Why Consolidate?

Information Technology consolidation is about making IT more efficient and effective. The benefits of this effort encompass all services and activities enabled or supported by IT: research and education, campus communication and collaboration, business processes, data use and reuse, staff training, and more.

Information Technology at UCI has been heading in the direction of greater integration for quite some time.  IT professionals long ago realized that they all serve the same clients – UCI’s faculty, students and staff.  However, the seams between different IT units hamper efforts to provide service: inter-unit processes cannot be fully automated; user interfaces vary from application to application; data does not flow smoothly from its point of origin to distributed systems where it is needed; campus leadership does not have universal access to information that facilitates decision making.  Provost Gottfredson’s consolidation directive will allow us to pick up the pace of integration and reduce redundant activities, focusing on those that require more attention.

Every unit has its own business processes; while some relate to unique business functions, many could be the same from unit to unit.  Despite such similarities, each unit has been left to implement its own business automation.  Examples of this include time and attendance and local budget management and tracking systems.  Each unit configures the software used on desktop computers by its staff in its own way, has its own desktop support operation, does its own security patching, and has its own file and application servers, server rooms, and other IT infrastructure.  Several units operate their own email systems rather then using central email services.  Many units operate their own instructional computing labs, even though they all provide the same basic function (with the exception of specialized software needs).  The majority of this infrastructure can be shared, resulting in higher quality at the same or less cost.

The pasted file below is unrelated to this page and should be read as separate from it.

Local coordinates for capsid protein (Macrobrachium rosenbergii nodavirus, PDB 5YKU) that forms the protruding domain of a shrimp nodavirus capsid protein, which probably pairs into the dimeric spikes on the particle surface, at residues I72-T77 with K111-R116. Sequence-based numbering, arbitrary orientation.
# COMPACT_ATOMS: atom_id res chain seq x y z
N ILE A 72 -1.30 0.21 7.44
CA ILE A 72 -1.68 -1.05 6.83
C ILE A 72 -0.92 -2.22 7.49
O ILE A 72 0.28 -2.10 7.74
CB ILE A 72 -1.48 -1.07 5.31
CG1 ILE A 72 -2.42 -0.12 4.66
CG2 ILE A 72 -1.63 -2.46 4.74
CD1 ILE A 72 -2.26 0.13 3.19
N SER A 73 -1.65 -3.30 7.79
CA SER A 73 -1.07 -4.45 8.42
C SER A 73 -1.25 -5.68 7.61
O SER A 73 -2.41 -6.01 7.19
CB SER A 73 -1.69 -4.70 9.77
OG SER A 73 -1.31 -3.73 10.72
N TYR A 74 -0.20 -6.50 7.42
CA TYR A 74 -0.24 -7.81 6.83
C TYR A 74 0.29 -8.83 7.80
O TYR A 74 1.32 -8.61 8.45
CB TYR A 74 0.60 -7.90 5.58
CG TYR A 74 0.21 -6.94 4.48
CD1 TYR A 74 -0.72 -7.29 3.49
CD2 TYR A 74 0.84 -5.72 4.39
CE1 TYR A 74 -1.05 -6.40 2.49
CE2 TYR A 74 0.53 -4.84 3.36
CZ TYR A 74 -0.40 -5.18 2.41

Small IT groups on campus face significant challenges in keeping up with evolving demands.  It is not uncommon for a unit’s few staff to be expected to handle all aspects of IT:  routine desktop services, smart-phone support, server and information security management, and software development or maintenance.  On top of this, they must be experts on all applications the unit requires to operate.  The reality is that IT is a complex and ever-evolving area that requires specialized expertise that is most readily available in a larger organization.  A key example is information security, which demands more and more attention due to an evolving Internet environment and threats that change daily.

No one expects IT consolidation to be easy or to happen overnight.  It will be a challenge to create a large, central IT organization with responsiveness on par with that now enjoyed by some departments in today’s distributed model.  The current poor budget climate will not make the effort any easier, although it certainly makes it more important.  Successful consolidation will require creative organizational approaches, as well as excellent communication, flexibility, and assistance from all parties.

In the end, IT consolidation is about making IT, and the breadth of processes and activities it supports, significantly more efficient and effective.  It would be difficult to put a dollar amount on the savings or cost avoidance that will come from IT integration, but fully leveraging every hour our IT professionals put into support activities will have a significant benefit to the overall productivity of the campus.